Prime Minister Trudeau promotes child benefit program in Edmonton

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WATCH ABOVE: Canadian families have started to collect cash from the new Canada Child Benefit. Laurel Gregory has more on who will benefit most – Jul 20, 2016

Prime Minister Justin Trudeau dropped by Edmonton’s TELUS World of Science to promote the Canada Child Benefit.

The CCB, introduced last summer, replaced the Canada Child Tax Benefit, the Universal Child Care Benefit and income splitting. The payments are scaled to each household taking in a number of factors, including income, how many children are in the household and how old those children are.

READ MORE: Canada Child Benefit: Everything you need to know

Prime Minster Justin Trudeau speaks with media after visiting with families at the TELUS World of Science to highlight the Canada Child Benefit in Edmonton, on Saturday, May 20, 2017. THE CANADIAN PRESS/Jason Franson

Flanked by families, Trudeau talked about how the benefit will allow more families to visit places like the popular Edmonton facility, which has an IMAX theatre and hosts touring exhibits such as the current “The Science Behind Pixar” exhibition.

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“Many of the families here today will have already seen more generous cheques each and every month to help with the cost of raising kids, because we know it’s expensive and we want to take a bit of that weight off the shoulder of Canadian families,” Trudeau said.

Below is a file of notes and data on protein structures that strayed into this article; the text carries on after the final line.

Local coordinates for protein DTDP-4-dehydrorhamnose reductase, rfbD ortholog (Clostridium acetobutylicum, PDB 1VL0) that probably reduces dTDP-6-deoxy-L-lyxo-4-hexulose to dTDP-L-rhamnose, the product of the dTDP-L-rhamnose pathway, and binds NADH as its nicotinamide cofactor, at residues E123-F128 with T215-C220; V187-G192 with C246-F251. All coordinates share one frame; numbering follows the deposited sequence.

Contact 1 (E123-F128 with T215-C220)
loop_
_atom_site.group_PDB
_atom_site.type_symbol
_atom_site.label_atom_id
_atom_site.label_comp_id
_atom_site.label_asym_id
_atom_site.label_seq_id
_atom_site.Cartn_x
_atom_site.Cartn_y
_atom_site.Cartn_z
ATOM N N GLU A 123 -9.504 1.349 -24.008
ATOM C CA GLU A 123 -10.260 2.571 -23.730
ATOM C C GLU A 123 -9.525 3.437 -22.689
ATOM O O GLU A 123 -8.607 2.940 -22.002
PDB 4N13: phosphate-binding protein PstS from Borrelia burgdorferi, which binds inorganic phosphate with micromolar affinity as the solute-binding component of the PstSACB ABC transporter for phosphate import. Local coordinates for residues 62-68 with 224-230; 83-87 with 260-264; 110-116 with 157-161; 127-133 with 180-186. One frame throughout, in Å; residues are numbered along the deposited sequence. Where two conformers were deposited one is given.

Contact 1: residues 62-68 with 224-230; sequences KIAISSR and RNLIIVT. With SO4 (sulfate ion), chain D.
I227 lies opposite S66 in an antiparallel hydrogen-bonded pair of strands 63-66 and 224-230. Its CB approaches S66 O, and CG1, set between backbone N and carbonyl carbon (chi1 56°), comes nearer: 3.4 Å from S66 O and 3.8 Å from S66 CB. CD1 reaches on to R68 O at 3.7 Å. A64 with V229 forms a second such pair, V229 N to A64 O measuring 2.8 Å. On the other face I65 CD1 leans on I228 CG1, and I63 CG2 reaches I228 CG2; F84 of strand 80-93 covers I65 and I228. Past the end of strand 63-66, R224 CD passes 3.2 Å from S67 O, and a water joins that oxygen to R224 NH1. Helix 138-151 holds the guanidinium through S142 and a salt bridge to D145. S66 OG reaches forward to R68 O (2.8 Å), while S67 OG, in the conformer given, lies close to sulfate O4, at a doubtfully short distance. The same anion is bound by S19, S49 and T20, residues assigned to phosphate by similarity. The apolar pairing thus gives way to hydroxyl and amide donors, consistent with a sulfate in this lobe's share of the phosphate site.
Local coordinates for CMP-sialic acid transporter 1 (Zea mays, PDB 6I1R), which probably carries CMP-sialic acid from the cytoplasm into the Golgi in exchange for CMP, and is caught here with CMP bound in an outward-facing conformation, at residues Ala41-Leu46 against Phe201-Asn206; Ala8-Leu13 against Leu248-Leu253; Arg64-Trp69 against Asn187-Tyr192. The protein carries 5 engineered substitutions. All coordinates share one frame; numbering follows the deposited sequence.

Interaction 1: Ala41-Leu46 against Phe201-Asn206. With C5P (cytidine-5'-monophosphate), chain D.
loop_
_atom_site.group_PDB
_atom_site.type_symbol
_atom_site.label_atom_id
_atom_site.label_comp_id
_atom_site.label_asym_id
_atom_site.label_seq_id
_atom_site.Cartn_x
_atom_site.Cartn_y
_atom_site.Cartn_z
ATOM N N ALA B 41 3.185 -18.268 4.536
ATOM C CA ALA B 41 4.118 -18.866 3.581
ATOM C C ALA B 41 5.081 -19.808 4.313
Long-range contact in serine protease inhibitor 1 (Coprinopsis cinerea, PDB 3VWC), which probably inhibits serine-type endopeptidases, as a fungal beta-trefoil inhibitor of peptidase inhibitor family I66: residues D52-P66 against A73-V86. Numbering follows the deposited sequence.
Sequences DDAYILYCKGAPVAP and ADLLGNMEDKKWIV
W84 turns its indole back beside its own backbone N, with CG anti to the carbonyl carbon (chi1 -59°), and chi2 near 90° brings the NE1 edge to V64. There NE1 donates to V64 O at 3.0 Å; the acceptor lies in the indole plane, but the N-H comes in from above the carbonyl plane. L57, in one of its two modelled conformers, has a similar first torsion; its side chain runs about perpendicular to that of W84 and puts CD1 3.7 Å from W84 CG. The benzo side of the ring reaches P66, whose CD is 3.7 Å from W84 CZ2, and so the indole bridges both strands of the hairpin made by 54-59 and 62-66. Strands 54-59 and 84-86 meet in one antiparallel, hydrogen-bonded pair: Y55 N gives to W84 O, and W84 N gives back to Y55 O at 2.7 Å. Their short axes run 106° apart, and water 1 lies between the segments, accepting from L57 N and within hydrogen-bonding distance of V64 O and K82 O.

READ MORE: Edmonton to be first Canadian stop for Pixar exhibit this summer

Families receive one tax-free benefit payment per month, and low-income households receive more money than high-income families.

With the revamped benefit, families receive as much as $6,400 per year for children under the age of six, and up to $5,400 per year for children aged six to 17.

Families with children where the household income is less than $30,000 per year receive the most money. On Saturday, Trudeau claimed the benefit will decrease child poverty by 40 per cent across Canada, helping 33,000 kids.

READ MORE: Canada Child Benefit: Parents sound off

While economists believe that the extra money will help low-income families and could stimulate the economy, they suggest that the amount of money isn’t enough to change most people’s thinking around major decisions like employment or whether to have children.

READ MORE: Canada Child Benefit not enough to change major decisions: economists

The program is expected to cost an additional $22.4 billion over five years.

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— With files from Leslie Young and Tania Kohut, Global News

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